Global framework for the response to malaria in urban areas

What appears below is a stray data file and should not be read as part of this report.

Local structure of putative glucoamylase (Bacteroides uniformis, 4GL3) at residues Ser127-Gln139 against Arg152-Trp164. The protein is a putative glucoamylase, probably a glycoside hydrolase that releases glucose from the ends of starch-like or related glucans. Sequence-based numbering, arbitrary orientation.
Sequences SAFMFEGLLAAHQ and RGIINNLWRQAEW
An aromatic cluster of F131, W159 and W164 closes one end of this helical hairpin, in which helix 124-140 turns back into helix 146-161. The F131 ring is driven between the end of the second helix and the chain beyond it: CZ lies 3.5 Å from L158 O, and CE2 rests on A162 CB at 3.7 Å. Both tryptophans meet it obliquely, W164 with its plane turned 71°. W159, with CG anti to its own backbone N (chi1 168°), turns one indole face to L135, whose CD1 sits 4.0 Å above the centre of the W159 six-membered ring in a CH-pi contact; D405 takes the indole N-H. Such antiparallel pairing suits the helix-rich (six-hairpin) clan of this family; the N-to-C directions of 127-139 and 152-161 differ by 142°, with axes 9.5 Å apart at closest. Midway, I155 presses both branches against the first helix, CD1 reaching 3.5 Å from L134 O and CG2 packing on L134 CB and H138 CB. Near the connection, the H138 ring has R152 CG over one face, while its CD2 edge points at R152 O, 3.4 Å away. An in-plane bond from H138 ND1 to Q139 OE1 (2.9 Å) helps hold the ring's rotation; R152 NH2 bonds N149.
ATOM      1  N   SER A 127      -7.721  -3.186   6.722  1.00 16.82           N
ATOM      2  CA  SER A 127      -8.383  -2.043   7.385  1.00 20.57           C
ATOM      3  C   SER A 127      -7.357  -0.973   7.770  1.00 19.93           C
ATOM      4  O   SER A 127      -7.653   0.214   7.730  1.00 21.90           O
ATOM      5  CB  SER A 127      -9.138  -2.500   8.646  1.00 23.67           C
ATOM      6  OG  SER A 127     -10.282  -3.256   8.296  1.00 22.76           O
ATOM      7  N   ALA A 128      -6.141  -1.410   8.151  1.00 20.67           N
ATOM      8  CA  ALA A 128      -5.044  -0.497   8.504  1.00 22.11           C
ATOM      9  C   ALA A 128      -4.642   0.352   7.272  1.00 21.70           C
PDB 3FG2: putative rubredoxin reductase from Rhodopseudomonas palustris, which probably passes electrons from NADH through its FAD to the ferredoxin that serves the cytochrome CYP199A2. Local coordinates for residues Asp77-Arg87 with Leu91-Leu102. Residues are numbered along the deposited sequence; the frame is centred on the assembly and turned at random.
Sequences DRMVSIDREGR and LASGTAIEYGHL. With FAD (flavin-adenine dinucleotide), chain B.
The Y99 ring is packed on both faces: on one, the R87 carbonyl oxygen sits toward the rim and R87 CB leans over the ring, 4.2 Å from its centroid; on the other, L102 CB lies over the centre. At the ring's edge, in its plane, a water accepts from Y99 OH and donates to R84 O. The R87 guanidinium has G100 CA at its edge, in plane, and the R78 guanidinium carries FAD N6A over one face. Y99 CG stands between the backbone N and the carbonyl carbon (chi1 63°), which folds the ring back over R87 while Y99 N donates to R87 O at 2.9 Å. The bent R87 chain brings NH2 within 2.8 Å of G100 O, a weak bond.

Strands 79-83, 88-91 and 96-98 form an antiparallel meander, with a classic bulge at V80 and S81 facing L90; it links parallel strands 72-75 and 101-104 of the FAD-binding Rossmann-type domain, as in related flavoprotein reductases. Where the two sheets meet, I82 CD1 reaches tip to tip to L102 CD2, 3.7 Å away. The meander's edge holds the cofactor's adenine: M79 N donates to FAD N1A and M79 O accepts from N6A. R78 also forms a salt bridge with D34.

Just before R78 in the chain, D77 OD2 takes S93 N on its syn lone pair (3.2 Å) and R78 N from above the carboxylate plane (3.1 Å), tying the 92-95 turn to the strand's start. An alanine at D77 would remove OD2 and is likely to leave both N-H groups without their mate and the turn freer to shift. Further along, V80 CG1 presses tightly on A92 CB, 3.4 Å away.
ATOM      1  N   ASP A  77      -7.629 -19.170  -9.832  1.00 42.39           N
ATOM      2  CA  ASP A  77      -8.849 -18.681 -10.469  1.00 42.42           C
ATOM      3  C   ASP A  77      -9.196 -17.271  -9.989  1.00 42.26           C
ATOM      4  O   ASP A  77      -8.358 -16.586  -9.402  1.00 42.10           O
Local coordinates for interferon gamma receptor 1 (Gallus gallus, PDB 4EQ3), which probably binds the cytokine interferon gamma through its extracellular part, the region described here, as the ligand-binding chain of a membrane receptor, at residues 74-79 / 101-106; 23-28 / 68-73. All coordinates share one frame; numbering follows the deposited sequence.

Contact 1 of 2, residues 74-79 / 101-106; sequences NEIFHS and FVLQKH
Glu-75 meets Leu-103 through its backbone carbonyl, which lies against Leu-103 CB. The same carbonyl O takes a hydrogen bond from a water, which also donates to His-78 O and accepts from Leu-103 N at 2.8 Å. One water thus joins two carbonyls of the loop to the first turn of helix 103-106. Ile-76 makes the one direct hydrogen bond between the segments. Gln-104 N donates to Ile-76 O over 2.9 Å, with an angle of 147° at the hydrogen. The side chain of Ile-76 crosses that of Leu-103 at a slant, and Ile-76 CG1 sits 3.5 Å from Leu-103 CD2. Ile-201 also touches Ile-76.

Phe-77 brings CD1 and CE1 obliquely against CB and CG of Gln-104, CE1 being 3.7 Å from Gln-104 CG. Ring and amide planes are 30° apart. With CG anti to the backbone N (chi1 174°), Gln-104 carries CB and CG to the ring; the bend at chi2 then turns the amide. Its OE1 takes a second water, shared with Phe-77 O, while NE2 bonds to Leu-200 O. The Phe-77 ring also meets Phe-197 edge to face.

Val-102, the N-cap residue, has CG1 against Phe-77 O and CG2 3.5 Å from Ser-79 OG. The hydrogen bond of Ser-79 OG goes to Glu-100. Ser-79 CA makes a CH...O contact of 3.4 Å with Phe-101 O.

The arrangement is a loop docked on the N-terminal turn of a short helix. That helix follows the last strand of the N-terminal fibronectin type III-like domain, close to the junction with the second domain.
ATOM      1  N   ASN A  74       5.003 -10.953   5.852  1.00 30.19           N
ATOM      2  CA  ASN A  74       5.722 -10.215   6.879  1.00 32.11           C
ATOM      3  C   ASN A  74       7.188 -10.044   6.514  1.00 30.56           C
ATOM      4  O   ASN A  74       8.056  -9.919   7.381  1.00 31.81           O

By 2050, nearly 7 out of 10 people globally will live in cities and other urban settings. While urbanization, overall, is expected to reduce malaria transmission, unplanned urbanization will likely result in a malaria disease burden that is disproportionately high among the urban poor. Cities are uniquely positioned to understand local needs and respond rapidly to changing conditions to safeguard health. These changes require strong city leadership to implement multisectoral, health-relevant policies and public services that engage communities. The response to malaria must be an integral part of such policies and processes. This framework supports the control and elimination of malaria in urban environments. It provides guidance for city leaders, health programmes and urban planners as they respond to the challenges of rapid urbanization in a targeted way. For each urban context, the strategic use of data can inform effective, tailored responses and help build resilience against the threat of malaria and other vector-borne diseases.